Whatever happened to Duterte’s EO 10 re  25-member ConCom on constitutional amendments?

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DAVAO CITY (MindaNews / 13 January) — Whatever happened to President Rodrigo Duterte’s Executive Order 10 which he signed on December 7, 2016, creating a 25-member Consultative Committee (ConCom) to review the 1987 Constitution and recommend amendments?

Duterte told MindaNews in a sit-down interview at the Presidential Guest House late Friday afternoon that he is “waiting for the draft of the 25-member Commission.”

Duterte was apparently referring to the Committee which he has yet to name.

“Yeah I did not because it is not yet time to mention them,” he said.

President Rodrigo Duterte explains what happened to his Executive Order 10 creating a 25-member Consultative Committee to study the 1987 Constitution and recommend amendments, during a sit-down interview with MindaNews late afternoon of January 12 at the Presidential Guest House in Panacan, Davao City. MidnaNews photo by MANMAN DEJETO

Asked if he has appointed its members, Duterte replied:  “Naano ko na.  Binasa ko muna yung isa’t isa (I read one by one their) biodata, or what you would call resume.”

Congress, in fact, had stopped waiting for the President to name his ConCom members and went ahead with its plan to focus on converting Congress into a Constituent Assembly to amend the Constitution when it resumes sessions on January 15.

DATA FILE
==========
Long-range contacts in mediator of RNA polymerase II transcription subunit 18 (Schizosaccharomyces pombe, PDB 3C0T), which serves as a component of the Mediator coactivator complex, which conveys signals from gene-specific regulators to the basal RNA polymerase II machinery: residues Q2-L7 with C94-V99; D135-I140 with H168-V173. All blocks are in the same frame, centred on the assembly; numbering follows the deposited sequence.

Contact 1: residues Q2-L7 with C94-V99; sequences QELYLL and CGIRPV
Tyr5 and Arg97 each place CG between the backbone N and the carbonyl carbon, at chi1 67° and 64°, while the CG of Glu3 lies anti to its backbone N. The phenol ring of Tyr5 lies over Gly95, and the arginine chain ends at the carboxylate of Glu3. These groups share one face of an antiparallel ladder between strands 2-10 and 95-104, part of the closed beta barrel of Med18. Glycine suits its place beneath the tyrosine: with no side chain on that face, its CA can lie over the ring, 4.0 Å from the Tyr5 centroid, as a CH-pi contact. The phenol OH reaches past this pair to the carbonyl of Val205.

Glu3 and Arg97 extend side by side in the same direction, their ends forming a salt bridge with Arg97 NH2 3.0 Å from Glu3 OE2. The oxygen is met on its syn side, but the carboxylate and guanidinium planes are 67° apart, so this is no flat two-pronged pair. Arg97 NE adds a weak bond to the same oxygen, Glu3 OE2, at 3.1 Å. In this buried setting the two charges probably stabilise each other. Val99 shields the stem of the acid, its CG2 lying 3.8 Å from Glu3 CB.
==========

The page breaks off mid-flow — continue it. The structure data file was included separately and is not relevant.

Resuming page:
Asked when he will name the ConCom members, Duterte replied, “nandyan na yan. (It’s there). Then by the time they (the two houses of Congress) are ready to resume (sessions) after Holy Week, they (ConCom members) can be called by Congress, each one of them and every one of them to present the structure, whatever.”

He said he has not named the ConCom members “because I was waiting for the Bangsamoro … hindi kumpleto yun eh. There must be enough representation and the Lumads wala pa yun. Kulang.”

“When will you name them?” MindaNews asked. “Nandyan na nga. Binabasa ko lang. Maybe before the …  I don’t know …  a matter of days,” the President said.

“Within the month?”  MindaNews asked.

“Do not worry. We’re still in the month of January,” Duterte said.

38 session days to June 1

House Speaker Pantaleon Alvarez, Jr., in an interview over ANC’s Headstart on January 3, said he hopes a plebiscite on the Constitutional Amendments would be held alongside the barangay elections in May this year. Congress postponed the Ocotber 2017 polls to May 14 this year.

Duterte said “pwede” (possible) of Alvarez’ May 14, 2018 target but he also said Congress will listen to the recommendations of his ConCom when sessions resume after the Holy Week break. Resumption of sessions after the Holy Week, according to the congressional calendar is May 14.

A May 2018 plebiscite, however, does not appear to be feasible as the Constitution provides that a plebiscite to ratify the amendments “shall be held not earlier than 60 days nor later than 90 days after the approval of such amendment or revision.”

Duterte said Congress will listen to the recommendations of the  ConCom members after the Holy Week break.

There are only 38 session days (Mondays to Wednesdays) between January 15 and June 1:  30 bteween January and March and eight between May and June as the May 14 election is a non-working day.

Congress resumes sessions on January 15 to March 23 (30 Monday to Wednesday session days), will take a break on March 24 to May 13 and resume sessions on May 14 to June 1.

There are 38 session days (Mondays to Wednesdays) between January 15 and June 1:  30 bteween January and March and eight between May and June as the May 14 election is a non-working day.